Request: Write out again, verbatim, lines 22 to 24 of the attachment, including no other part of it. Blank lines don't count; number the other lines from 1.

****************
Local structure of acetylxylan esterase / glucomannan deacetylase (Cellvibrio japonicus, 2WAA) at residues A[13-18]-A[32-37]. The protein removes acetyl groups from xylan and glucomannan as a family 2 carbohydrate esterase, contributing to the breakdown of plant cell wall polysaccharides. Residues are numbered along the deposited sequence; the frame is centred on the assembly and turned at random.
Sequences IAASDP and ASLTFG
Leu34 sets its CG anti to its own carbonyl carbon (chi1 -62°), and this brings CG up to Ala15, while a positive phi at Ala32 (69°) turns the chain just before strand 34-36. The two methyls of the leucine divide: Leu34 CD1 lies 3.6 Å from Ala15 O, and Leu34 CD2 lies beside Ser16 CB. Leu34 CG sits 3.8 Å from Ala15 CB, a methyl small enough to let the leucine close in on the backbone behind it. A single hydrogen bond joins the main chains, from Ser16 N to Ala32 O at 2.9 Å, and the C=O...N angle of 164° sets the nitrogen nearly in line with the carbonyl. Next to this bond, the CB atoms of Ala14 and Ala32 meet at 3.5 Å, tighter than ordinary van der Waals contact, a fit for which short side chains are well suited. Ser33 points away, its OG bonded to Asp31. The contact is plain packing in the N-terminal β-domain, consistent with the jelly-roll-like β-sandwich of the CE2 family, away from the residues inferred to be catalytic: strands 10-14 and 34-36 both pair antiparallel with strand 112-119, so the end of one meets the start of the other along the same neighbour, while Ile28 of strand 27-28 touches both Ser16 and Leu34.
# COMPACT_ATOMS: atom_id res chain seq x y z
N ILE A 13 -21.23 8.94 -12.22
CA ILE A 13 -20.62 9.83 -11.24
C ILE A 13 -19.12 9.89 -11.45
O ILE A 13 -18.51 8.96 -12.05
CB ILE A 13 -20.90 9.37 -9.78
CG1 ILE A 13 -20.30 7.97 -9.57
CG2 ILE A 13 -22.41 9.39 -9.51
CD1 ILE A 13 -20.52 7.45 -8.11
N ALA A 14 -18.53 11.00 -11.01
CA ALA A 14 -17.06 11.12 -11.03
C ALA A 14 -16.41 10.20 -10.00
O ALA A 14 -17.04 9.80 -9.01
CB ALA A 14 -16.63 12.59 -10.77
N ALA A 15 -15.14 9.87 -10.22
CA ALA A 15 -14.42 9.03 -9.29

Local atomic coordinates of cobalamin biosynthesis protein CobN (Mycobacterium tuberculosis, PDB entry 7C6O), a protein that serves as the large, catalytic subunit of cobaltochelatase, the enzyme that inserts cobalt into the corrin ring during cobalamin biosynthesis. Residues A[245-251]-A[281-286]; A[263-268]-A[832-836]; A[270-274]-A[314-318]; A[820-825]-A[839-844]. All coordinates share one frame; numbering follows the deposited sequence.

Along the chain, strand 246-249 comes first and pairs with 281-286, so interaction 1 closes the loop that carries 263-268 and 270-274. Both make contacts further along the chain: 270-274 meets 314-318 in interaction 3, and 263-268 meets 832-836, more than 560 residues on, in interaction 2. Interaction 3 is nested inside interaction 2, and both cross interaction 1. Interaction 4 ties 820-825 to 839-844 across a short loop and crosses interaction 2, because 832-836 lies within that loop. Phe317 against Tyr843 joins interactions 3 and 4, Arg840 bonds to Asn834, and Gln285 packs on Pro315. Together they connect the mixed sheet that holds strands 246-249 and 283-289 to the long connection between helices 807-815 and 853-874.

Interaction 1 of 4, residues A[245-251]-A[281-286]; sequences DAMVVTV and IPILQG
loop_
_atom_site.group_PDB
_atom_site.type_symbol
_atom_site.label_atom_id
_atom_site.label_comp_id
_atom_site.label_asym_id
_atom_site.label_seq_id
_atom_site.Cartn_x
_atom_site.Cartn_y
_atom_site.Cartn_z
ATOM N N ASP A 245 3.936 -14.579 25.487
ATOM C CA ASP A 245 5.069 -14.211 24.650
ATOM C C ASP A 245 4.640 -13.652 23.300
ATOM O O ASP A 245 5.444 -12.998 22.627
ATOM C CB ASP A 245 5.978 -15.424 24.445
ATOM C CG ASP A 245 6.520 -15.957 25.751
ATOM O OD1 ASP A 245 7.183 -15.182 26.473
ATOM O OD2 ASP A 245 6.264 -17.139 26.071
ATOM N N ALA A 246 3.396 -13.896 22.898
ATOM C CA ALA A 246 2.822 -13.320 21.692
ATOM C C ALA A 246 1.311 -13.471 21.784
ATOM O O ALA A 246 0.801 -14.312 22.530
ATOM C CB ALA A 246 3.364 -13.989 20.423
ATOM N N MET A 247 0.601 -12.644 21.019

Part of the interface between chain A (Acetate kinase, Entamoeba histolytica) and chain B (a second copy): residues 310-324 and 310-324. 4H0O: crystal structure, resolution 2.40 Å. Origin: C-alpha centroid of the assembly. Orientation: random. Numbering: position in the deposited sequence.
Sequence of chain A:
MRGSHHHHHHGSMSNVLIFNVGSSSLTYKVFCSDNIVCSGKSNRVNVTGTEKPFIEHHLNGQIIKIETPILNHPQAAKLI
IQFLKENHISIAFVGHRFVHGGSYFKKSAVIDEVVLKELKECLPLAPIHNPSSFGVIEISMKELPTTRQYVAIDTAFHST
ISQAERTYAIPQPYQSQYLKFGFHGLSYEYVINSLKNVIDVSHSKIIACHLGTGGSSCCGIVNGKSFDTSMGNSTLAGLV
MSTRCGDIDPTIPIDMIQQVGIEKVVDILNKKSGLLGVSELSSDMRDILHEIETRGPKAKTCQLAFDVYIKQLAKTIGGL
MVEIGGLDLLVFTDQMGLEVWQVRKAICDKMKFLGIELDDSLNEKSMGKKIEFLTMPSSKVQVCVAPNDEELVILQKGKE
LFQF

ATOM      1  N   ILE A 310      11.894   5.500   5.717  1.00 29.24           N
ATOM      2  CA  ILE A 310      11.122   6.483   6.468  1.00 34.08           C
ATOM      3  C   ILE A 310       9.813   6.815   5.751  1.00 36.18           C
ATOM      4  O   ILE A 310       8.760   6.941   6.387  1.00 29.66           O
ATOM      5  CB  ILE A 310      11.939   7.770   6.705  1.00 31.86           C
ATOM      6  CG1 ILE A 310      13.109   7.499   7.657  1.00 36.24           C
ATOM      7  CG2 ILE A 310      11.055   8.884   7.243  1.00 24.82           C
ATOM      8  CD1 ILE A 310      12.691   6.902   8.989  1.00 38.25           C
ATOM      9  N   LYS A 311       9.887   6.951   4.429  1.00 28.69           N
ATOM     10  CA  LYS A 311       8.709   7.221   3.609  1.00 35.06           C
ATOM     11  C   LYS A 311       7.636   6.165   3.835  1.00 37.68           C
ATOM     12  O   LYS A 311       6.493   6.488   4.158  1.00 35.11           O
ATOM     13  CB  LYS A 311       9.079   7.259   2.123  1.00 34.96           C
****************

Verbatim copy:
Interaction 1 of 4, residues A[245-251]-A[281-286]; sequences DAMVVTV and IPILQG
loop_
_atom_site.group_PDB